And he warned: ‘If a storm comes, (the fuel) will settle down on the banks and will slowly poison the ecosystem of Norilsk and Pyasino.

‘The consequences won't be immediate. It might also reach the Kara Sea.’

Dmitry Klokov, from the Federal Agency of Fisheries, told Kommersant newspaper that its monitoring suggests the bulk of leaked diesel fuel went under the barrage booms on the Ambarnaya and is now located in Pyasino.

Toxic fuel from 21,000 ton leak reaches pristine lake, bypassing floating booms, as ‘rivers of diesel’ pollution cover-up is exposed

Toxic fuel from 21,000 ton leak reaches pristine lake, bypassing floating booms, as ‘rivers of diesel’ pollution cover-up is exposed
First pictures taken after the fuel leak. Pictures: Svetlana Radionova


Threat to wildlife

Pavel Kochkarev, director of the Central Siberian Reserve, told Prospekt Mira newspaper of the appalling threat to wildlife

’20,000 tons of diesel fuel that leaked into the rivers is a disaster in itself,’ he said. ‘These are 350 wagons (of fuel) that rushed along the rivers with terrible speed, and some significant part of the fuel fell into Lake Pyasino. 

‘From here it flows the Pyasina River, along which are the main pastures of wild reindeer. Geese coming from the south nest here, including many Red Book birds, such as the Red-throated Goose. 

'Now in the north, due to the high temperature, there is an early flood - that is, huge areas are flooded with water, through which diesel fuel will spread. Water will then decrease, and diesel fuel, as a light agent, will settle on all grassy and shrubby vegetation along the banks of Pyasina, where deer eat and birds nest.

‘In addition, part of Pyasina is still iced over. The ice will be saturated with diesel fuel and then carry it further.

‘We still cannot say what consequences this will lead to. Now there will be summer field work, a lot of scientists will leave for the place - and probably, closer to September, something can be said. 

‘But so far the forecast is not good.

‘For 70 years, our deer has practically adapted to the emissions of the Norilsk works - every year we take analyses of internal organs, deer tissues, and feed conditions, and we see this. 

‘Naturally, there are massive changes in the immune system, in the reproductive system in both males and females, but they nevertheless adapted to the chronic effects of the plant.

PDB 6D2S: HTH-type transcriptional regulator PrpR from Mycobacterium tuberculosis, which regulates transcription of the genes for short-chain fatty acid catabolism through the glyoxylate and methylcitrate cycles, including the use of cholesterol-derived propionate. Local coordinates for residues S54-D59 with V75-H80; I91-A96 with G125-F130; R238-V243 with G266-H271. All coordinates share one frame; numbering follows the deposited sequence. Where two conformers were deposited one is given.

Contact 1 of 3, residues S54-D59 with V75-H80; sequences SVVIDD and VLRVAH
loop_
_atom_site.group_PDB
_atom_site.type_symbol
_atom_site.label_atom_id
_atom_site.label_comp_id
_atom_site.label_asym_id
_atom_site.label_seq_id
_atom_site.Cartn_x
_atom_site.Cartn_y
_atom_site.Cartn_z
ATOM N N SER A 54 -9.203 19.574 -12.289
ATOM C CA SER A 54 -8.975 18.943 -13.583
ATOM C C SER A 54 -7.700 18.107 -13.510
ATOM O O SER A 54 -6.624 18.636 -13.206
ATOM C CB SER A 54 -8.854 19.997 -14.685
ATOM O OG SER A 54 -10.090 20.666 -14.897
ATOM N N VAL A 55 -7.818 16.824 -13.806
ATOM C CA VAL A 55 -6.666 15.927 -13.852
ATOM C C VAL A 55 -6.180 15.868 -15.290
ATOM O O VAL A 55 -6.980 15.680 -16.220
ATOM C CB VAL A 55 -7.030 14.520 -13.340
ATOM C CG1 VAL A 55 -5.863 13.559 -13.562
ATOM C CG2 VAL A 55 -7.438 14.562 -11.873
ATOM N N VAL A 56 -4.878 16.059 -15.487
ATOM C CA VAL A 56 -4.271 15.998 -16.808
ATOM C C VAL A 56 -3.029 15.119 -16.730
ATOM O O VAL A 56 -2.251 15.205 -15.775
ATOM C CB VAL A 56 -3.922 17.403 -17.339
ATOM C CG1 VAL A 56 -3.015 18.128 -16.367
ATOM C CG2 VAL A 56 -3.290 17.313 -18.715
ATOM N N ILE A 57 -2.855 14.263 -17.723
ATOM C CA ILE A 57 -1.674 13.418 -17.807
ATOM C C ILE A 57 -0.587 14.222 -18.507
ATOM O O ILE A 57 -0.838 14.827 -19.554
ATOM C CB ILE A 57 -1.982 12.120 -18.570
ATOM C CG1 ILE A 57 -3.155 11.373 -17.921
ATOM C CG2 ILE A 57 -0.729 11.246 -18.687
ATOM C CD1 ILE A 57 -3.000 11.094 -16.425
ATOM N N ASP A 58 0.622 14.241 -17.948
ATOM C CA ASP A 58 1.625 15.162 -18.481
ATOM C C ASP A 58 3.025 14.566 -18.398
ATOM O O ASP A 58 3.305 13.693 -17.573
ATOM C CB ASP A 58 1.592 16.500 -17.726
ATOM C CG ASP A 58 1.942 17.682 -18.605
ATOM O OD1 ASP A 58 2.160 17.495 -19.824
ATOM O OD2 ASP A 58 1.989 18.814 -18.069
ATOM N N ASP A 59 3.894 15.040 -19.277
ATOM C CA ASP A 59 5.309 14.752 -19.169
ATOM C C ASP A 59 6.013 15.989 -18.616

‘And now this May this release of fuel happens.’

Toxic fuel from 21,000 ton leak reaches pristine lake, bypassing floating booms, as ‘rivers of diesel’ pollution cover-up is exposed


Toxic fuel from 21,000 ton leak reaches pristine lake, bypassing floating booms, as ‘rivers of diesel’ pollution cover-up is exposed


Toxic fuel from 21,000 ton leak reaches pristine lake, bypassing floating booms, as ‘rivers of diesel’ pollution cover-up is exposed
Taymyr population of reindeer. Pictures: Taimyr Nature Reserve


Satellite pictures from European agencies show that reddish water at the very entrance to Pyasino lake.

Images from Roscosmos on 4 June showed no red spots at this place, rather indicating upstream and contained by the booms. But it appears likely pollution already passed into Pyasino lake the time the booms were put in place. 

Local activists like Ruslan Abdulaev say they are being kept away from key sites in this saga. 

‘The place of the fuel spill is strictly protected from prying eyes, there’s no way to get there. 

‘We, as volunteers, expressed a desire to help in the elimination of emergencies, and at the same time assess the scale of the environmental disaster on the spot.

‘This definitely needs public control.’

Toxic fuel from 21,000 ton leak reaches pristine lake, bypassing floating booms, as ‘rivers of diesel’ pollution cover-up is exposed
It appears likely pollution already passed into Pyasino lay the time the booms were put in place. Picture: TVK6


There is a gloomy assessment, too, from Alexander Kolotov, head of Rivers Without Borders. 

‘We often hear the official slogans about the development of the Arctic,’ he said. ‘The current environmental disaster is actually a real stress test for the region, which shows that we are absolutely not ready for this.